i got in touch with a person last year regarding one of his projects, and he wanted me to start working after we sign the NDA, and so i did as he seemed very assuring about the project and all. but we never started and i now have a similar kind of client who is ready to pay me and the idea is as general as e-commerce. should i be bound with that persons NDA, i have mailed him clearly mentioning that NDA is void due to no work or any kind of co-relation what so ever. can a person use the signed NDA as suicide note for my business. i am skeptical about these things.


  • 3
    You can't "void" an NDA because you got no work. The NDA has nothing to do with the amount of work you do or don't get, it's about keeping secrets. I think you need to start by understanding What an NDA is
    – Scott
    Commented Jan 6, 2016 at 6:24
  • NDA means that other side can freely speak about his idea. It does not have much about the actual work as it does not specify rate for the work or time frame. So I agree, you can't void it. You have to wait NDA period has expired before you can talk about it.
    – Peter MV
    Commented Jan 6, 2016 at 10:09

3 Answers 3


I've been a freelancer for 12 years, and this has come up several times for me. The short-answer from my attorney was that yes, you are bound to a Non-Disclosure Agreement (NDA) after you sign it.

That said, most NDAs are limited in scope. For example, the ones I've signed do not prohibit you from using knowledge you had prior to entering into the NDA, and there is usually a confined definition of what the NDA covers (e.g., only protected information gained in discussions between the two parties after the NDA was signed).

I have never seen an NDA that would prohibit you from doing work on a similar project for a different client. I would certainly consult an attorney to validate (only an attorney can give you legal advice). But my understanding is an NDA is not enforceable if the terms of the NDA are too broad and prohibit you from using knowledge that is publicly available or that you possessed before you entered into the agreement.

  • If I may add: the NDA is about private things you learnt from this company in the frame of the project. Say like "we plan to use method X and integrate it in our device Z". You must keep this information for yourself, but you are not prevented to use the method X in another context (assuming X is publicly known).
    – user4521
    Commented Jan 8, 2016 at 10:58

I am not a lawyer but the contract you have agreed to likely still applies whether the project proceeds or not. You'd need to show the contract to a legal professional to receive a reliable answer.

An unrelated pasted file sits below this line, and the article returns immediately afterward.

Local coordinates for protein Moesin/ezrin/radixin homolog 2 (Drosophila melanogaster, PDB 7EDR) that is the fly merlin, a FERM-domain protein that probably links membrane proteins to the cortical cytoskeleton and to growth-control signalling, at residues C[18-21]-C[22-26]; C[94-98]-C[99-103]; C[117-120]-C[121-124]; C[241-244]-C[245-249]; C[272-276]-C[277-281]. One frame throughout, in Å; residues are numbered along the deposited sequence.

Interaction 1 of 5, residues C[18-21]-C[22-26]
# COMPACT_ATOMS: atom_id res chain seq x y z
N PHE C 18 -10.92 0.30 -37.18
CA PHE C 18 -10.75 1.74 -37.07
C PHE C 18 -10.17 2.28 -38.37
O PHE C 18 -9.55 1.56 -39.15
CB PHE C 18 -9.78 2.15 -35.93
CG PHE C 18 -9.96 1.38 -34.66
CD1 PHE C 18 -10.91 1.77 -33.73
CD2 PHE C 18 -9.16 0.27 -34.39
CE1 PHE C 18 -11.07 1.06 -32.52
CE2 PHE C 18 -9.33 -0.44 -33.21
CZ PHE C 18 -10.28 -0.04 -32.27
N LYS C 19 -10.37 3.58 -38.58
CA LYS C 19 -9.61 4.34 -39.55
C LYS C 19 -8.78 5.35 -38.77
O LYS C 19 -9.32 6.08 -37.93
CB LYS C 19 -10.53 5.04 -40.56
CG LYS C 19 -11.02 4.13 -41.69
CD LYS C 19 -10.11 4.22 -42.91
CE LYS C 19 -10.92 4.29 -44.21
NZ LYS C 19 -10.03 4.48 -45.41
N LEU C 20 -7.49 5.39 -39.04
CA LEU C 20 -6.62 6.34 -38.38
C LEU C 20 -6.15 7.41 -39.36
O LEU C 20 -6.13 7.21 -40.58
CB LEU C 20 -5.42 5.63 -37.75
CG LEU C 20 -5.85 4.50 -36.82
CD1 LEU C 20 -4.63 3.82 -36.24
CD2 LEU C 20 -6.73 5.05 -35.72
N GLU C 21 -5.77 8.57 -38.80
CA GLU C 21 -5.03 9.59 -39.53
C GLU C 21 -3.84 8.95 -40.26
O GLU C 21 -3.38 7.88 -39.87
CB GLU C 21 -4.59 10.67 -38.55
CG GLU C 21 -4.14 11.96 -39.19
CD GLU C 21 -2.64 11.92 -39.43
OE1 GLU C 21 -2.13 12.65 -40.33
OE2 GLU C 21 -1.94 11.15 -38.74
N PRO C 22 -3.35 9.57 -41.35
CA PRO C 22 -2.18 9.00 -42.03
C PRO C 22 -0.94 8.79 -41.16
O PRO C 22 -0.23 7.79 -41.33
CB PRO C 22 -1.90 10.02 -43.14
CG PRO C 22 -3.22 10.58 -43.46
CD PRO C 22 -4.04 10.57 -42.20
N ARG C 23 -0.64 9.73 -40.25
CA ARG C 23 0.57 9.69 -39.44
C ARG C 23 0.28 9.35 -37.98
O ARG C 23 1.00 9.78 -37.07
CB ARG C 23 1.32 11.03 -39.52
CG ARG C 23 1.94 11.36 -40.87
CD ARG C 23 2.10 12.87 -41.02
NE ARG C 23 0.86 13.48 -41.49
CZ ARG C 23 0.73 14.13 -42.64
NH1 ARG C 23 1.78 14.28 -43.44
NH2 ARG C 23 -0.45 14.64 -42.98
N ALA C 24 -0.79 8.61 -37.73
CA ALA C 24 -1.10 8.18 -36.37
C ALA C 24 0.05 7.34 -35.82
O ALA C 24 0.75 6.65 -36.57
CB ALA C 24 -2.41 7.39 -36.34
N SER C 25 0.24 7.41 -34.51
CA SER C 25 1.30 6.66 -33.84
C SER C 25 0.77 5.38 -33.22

Your situation is one of the reasons to avoid signing non-disclosure agreements to keep future opportunities open (not that this helps now).

You may be able to renegotiate your agreement if the original project is not planned to proceed or at least seek approval of your new role with the other party to the NDA before starting.

  • its ok the new project have a different documentation, and i already cleared the status with old party and yes from now on i wont agree to any nda before start or some sort of solid confirmation.
    – Alok
    Commented Jan 6, 2016 at 14:20

What exactly does it say that makes you think you would not be able to work for someone else in the same area?

It sounds like you're talking more about a non compete agreement than a non disclosure agreement. A lot of companies will have employees sign them saying they won't work in the same industry for X amount of time.

Since you never did any work for this employer, I don't imagine you have any of their "trade secrets" to disclose to anyone else.

I am not a lawyer, but I doubt it is enforceable even if you did sign something saying you would not work for others in the same industry. My understanding is that in order to have a valid contract, both sides must have consideration (something of value). Since you did not do the work, I don't think they can enforce a contract for you not to work for others.

In the future, I would read things carefully before signing them and don't be afraid to push back. Many companies have boilerplate contracts that don't appreciate the concerns a freelancer has compared to an employee. I've been handed contracts that would basically have put me out of business had I signed them. Things like "You won't do business with anyone we have a relationship with." That is not only not reasonable, but how would I know who they "have a relationship with" in the first place?

So far I have never lost business for questioning a contract or saying I'm unable to agree with certain things in it.

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